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I do not want to ignore these structures when we present our collections on the web."
(DigiCULT ERT, Stockholm, June 14, 2001)
This situation clearly points to the need for actively facilitating co-operation and colla-
boration between the individual domains with the objective of reaching agreement on an
authoritative set of standards that can be used in all the different cultural heritage sectors. As
Warwick Cathro, Assistant Director-General, Information Technology, National Library of
Australia, points out, this process should "bring together all interested parties across a range
of sectors", not just the cultural heritage sector. (DigiCULT ERT, Stockholm, June 24,
2001) This includes all stakeholders that have a potential interest in cultural heritage
information, including, publishers, governments, the educational community, the tourism
sector, the IT data management community as well as all suppliers of cultural heritage
information, including broadcasters.
Given such a large group of diverse interests, it becomes obvious, that the smallest common
denominator should be the goal to avoid frustration rather than reaching agreement on all
issues."What is important is cross-domain co-operation to decide within the sector on a
minimum set of standards in order to allow cross-sectoral searches." (Johan Mannerheim,
The Royal Library, National Library of Sweden; DigiCULT ERT, Amsterdam, September
25-26, 2001)
One of the biggest obstacles is the institutional structures that hamper cross-sectoral
collaboration on various levels:
Fragmented state responsibilities - on the regional and national level, archives,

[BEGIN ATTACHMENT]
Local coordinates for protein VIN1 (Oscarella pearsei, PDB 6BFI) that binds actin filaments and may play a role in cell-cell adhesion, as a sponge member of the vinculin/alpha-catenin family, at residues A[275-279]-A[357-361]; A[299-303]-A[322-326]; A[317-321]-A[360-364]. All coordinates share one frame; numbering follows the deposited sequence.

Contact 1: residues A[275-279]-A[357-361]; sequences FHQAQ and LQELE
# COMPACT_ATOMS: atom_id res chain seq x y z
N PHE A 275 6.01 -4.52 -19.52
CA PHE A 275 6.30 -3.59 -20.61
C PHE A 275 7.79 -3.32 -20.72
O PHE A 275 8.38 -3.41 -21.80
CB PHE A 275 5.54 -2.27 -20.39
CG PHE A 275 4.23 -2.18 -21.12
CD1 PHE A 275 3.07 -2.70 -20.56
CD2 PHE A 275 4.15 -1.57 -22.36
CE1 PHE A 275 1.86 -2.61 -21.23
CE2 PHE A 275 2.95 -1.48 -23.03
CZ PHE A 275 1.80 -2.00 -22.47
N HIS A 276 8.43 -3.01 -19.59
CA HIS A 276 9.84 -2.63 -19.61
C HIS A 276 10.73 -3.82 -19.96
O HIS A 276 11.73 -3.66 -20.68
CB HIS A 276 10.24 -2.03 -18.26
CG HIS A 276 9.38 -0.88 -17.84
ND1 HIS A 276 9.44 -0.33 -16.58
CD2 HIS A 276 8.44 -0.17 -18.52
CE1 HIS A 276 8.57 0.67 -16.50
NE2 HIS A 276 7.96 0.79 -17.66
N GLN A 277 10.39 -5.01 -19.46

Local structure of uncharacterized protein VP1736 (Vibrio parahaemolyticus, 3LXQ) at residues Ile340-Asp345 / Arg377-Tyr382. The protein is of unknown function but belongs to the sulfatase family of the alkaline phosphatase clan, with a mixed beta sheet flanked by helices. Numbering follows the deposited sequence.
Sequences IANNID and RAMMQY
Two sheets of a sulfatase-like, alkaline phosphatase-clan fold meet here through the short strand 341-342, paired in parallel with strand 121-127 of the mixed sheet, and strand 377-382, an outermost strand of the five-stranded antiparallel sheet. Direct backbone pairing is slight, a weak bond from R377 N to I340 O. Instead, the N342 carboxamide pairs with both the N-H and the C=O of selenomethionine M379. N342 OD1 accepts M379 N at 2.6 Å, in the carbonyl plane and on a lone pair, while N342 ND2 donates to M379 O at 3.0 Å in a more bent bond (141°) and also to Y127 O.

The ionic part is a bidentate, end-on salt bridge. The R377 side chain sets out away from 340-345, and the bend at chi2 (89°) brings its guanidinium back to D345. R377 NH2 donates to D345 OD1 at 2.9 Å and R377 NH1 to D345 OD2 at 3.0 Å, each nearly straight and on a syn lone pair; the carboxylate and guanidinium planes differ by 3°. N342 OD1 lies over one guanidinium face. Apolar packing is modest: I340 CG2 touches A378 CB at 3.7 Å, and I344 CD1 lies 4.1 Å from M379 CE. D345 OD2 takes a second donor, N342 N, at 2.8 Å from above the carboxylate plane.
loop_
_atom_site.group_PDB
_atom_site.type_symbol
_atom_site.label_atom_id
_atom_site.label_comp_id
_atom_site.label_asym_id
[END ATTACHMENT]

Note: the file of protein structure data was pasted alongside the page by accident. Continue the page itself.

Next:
libraries and museums often fall within the responsibility of different ministries,
which causes an obstacle to common planning and information exchange.
Missing organisational interfaces - internationally, the special interest organisations
of the various domains are very well organised, yet the organisational structures do
not foresee an interface for regular information exchange on common areas of
interest with the other domains.
Fragmented standardisation groups - similarly, the official standardisation bodies are
organised along industry lines, yet common cross-sectoral themes such as
information management issues are dealt with in a range of different standard
committees that have little contact with each other.
Before successful cross-sectoral collaborative work on standards can take place, these
primary barriers need to be removed.
The future of the catalogue?
While many experts during the course of the study stressed the necessity to co-operate
more closely across sectors to reach agreement on metadata standards to describe digital
collections, Paul Miller, Interoperability focus UKOLN, UK, seriously questioned, if the
data structures that have developed over decades (and sometimes centuries) are adequate to
meet the demands of the Information Society:"The different catalogues from different
times have different social and cultural context. (...) Why describe the copies we have in our
collections? Let the original be described once, point to that, and add any extra information
you need.This leads on to quality and trust and authority." (DigiCULT ERT, Stockholm,
June 24, 2001)
In the future, users on the web will be measuring the wealth of offerings especially by
those criteria.The real value-added European cultural heritage institutions are in a good
position to deliver in the future are quality, trust and authority.